While medicines have transformed the lives of some patients with musculoskeletal diseases, the role of technology is beginning to come into sharper focus. From relatively simple technologies such as braces and walking sticks to more cutting-edge science, there remains unmet need in the treatment of many conditions. ‘There have been some trials in areas such as vagal nerve stimulation to investigate their potential for reducing disease activity, and some new systems for pain modulation,’ Prof Lories says. ‘We also see more interest in technologies for assessing gait and posture – there is plenty of scope for new technologies to improve patients’ lives.’


Advocacy role

In an era of growing pressure on health budgets, and with some countries seek to curb spending by rationing services, EULAR can also play a role in raising awareness of musculoskeletal diseases.

‘We work at a national and European level to bring policymakers’ attention to musculoskeletal conditions,’ says Prof Lories. ‘We want to highlight the burden of these diseases, the need for research funding, and the value of educational programmes and interventions that can have an enormous impact on the health of the population.’

EULAR has also engaged with members of the European Parliament to emphasise the benefits – to individuals, society and the economy – of keeping people at work. ‘Many of our patients are of working age and, at any age, it is very important for personal wellbeing to maintain the ability to stay active.’

Looking ahead, rheumatologists will continue to be on the frontline as health systems manage the growing numbers of people affected by musculoskeletal conditions. Europe’s demographics suggest EULAR will been kept busy for the next 70 years – and beyond.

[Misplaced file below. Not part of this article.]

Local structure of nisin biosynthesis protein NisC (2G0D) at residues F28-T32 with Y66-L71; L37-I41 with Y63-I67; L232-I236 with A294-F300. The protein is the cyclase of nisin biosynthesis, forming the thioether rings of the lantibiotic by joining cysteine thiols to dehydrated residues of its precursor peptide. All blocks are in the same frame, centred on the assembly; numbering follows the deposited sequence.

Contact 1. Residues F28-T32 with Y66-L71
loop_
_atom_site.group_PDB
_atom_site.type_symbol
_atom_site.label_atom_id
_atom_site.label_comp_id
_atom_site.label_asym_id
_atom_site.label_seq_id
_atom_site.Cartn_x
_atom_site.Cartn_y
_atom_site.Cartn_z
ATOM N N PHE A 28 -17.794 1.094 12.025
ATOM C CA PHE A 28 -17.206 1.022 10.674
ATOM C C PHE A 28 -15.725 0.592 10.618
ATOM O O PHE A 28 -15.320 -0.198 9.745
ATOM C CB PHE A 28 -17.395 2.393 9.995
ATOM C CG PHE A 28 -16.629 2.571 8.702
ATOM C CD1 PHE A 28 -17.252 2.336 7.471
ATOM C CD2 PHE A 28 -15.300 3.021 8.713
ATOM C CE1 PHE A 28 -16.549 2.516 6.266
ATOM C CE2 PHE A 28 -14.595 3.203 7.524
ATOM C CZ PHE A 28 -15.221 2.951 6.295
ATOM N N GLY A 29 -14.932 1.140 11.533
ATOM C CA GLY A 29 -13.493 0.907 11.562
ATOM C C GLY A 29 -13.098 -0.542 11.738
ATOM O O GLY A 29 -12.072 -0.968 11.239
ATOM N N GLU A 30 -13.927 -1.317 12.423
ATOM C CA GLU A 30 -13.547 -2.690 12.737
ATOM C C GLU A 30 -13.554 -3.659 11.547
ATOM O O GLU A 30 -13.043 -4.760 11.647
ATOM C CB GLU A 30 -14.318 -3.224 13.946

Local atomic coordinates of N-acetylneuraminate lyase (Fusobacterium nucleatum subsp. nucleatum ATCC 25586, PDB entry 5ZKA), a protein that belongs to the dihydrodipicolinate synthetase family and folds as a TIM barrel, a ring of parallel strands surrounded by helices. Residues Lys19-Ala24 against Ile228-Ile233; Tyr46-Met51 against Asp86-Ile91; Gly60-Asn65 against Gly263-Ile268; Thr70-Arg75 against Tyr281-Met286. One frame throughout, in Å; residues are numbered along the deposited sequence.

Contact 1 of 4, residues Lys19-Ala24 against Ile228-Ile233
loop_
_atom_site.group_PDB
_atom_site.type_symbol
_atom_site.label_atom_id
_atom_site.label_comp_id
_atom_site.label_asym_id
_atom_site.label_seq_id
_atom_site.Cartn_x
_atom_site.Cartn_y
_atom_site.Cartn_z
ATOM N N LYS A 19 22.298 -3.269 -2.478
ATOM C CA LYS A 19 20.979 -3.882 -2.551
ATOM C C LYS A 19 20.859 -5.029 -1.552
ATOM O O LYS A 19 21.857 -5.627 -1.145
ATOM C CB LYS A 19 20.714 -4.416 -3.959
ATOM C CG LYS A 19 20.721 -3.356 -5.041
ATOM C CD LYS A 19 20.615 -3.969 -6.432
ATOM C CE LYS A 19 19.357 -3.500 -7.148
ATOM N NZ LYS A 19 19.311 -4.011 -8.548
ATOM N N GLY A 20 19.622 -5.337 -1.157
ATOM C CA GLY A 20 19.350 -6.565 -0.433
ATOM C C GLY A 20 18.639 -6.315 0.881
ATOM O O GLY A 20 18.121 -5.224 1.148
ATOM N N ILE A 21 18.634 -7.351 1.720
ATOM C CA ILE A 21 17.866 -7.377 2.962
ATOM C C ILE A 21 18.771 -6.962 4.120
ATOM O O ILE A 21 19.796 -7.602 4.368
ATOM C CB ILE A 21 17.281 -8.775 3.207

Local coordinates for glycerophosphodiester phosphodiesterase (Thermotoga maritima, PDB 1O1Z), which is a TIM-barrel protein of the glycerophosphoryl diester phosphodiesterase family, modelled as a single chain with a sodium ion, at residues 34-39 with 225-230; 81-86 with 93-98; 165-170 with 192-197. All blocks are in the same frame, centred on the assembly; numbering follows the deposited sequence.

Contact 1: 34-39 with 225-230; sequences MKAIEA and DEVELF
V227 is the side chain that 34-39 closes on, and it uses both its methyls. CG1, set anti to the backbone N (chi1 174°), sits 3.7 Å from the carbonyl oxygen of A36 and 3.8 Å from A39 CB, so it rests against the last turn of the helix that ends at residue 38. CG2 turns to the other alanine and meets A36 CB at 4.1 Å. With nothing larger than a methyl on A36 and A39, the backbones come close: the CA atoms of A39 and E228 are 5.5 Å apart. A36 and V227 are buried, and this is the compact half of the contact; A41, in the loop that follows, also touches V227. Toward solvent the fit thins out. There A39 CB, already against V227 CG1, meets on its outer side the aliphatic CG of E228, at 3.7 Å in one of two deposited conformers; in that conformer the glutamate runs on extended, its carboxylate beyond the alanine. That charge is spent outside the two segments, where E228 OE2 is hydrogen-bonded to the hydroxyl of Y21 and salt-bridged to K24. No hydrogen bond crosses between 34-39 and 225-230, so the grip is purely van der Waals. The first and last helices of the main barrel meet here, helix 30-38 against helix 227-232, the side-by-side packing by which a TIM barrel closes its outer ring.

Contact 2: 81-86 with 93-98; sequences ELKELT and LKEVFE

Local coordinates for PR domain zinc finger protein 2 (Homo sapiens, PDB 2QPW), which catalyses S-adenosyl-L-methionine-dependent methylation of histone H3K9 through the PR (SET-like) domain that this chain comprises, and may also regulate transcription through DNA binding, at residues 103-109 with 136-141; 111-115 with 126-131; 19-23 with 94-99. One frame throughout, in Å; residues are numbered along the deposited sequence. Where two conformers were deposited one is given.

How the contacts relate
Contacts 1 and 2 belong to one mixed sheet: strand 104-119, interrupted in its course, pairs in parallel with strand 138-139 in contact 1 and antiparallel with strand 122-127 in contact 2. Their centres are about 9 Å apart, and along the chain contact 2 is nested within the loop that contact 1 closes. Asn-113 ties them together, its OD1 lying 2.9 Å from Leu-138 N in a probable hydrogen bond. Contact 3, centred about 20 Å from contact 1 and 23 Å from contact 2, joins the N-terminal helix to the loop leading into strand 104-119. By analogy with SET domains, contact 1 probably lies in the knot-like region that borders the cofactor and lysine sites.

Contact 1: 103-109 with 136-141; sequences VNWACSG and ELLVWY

Rik Lories directs the Laboratory for Tissue Homeostasis and Disease that is part of the Skeletal Biology and Engineering Research Center at KU Leuven. He is a consultant physician in the Division of Rheumatology at the University Hospitals Leuven. He is full Professor (“gewoon hoogleraar”) at KU Leuven. He obtained his medical degree summa cum laude from KU Leuven in 1996. He subsequently started specialty training in internal medicine and rheumatology. In 2003, he was certified as rheumatologist. In 2003 he also obtained a PhD in biomedical sciences at KU Leuven.

As past chair of the EULAR (European League against Rheumatism) Standing Committee on investigative rheumatology, he was member of EULAR’s executive committee and represent EULAR in the Biomed Research Alliance, a collaborative effort of different European medical scientific societies to foster research.

He has (co-)authored over 130 publications, including original research reports or reviews in Nature Medicine, Nature Communications,  Journal of Clinical Investigation, PNAS, Nature Reviews Rheumatology, Annals of the Rheumatic Diseases and Arthritis & Rheumatology.